Kansas already has higher taxes than our neighboring states, making it harder for our businesses and families to thrive. As Governor, I will provide the legislature with a balanced budget, including a school finance plan, which will allow for tax cuts and not require increased taxes. We must control spending, while using targeted tax cuts such as a $500 increase in the dependent exemption, reduced income taxes, and a 10% investment credit to encourage investment.
I would not sign a general state tax increase. My goal is stop the growth of government and to reduce waste and inefficiencies that exist. An audit of all state agencies may be a good idea. We should limit growth of the budget to around 2% a year and establish a "savings account" to use when the economy hits hard times. Once that is done, we need to reduce taxes. We should also consider reducing taxes as a way to stimulate the state economy and to keep businesses from leaving the state.
Four years ago I inherited a $1 billion deficit. Everybody thought that a tax increase was the only solution. But I balanced all four of my budgets, protected services and increased funding to education - without a tax increase. I have provided tax credits to small businesses, phased out the inheritance tax, and cut taxes on new machinery and equipment. I plan to continue the policies that have helped grow our economy and put our state on sound fiscal shape. Meanwhile, in 2002, my opponent voted for the largest tax increase in state history.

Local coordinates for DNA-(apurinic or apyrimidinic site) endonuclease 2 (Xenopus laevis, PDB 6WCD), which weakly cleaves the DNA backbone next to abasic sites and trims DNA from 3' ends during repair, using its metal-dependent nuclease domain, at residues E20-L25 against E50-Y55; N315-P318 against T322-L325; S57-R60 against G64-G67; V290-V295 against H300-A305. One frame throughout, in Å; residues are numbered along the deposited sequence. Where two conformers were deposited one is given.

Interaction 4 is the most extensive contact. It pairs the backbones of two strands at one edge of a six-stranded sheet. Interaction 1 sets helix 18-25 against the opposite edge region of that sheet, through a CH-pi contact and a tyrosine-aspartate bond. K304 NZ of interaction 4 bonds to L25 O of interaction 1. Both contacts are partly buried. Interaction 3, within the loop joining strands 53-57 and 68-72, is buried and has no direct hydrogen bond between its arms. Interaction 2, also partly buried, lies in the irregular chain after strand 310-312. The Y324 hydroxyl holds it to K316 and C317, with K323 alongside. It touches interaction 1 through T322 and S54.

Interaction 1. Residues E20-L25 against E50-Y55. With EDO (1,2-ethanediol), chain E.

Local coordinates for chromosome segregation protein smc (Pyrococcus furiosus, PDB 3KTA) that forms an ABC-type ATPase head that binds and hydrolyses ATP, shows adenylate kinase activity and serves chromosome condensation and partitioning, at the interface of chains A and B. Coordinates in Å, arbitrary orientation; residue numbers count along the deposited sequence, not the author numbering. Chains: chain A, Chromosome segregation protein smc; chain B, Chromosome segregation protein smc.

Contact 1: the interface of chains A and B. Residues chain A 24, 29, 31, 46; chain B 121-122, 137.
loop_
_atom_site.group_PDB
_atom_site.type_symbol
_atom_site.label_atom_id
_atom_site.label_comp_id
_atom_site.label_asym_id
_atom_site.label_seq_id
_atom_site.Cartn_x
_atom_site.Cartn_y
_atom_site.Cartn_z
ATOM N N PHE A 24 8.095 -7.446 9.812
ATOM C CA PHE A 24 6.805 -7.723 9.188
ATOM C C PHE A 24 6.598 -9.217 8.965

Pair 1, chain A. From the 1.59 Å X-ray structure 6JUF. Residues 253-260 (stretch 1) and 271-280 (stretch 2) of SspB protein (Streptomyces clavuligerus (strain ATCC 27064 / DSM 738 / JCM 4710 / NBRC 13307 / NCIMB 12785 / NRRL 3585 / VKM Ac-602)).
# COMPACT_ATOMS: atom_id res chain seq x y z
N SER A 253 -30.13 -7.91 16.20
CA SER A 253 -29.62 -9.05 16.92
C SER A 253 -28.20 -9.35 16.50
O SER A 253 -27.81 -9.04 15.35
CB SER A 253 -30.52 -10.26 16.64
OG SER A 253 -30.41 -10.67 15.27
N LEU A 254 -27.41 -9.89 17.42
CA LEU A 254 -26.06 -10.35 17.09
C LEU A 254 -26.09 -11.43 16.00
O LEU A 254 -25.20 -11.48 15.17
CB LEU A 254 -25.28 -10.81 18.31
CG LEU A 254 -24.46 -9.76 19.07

Do you support either statutory or constitutional measures that would set limits on spending and taxation?
Hard and fast limits on spending or taxation would, in the long term, not be workable and would strip the legislature of their flexibility to address the varying needs of the state. As a former school board president, I am comfortable with giving voters a say on tax increases and would be willing to consider such measures.
I oppose TABOR. I point to the experience of our sister state, Colorado. The restrictions TABOR put on Colorado when it tried such an amendment resulted in teachers average pay declining from 30th to 50th in the nation, the number of children receiving vital childhood immunizations going from 24th to 43rd in the nation, and support for higher education dropping to 57 percent of the national average.
I will not put the future of our children and our education system at such risk. However, last year my opponent said he was undecided on TABOR. Then, this year in the primary, he said "no true Republican" could oppose TABOR. That kind of statement concerns me.
I support a Taxpayer's Bill of Rights and I believe any tax increase (city, county, and state) needs to be approved by the voters. The tax burden for Kansans has steadily increased over the last four years and we can not allow this to continue.
What changes need to be made in health care in Kansas?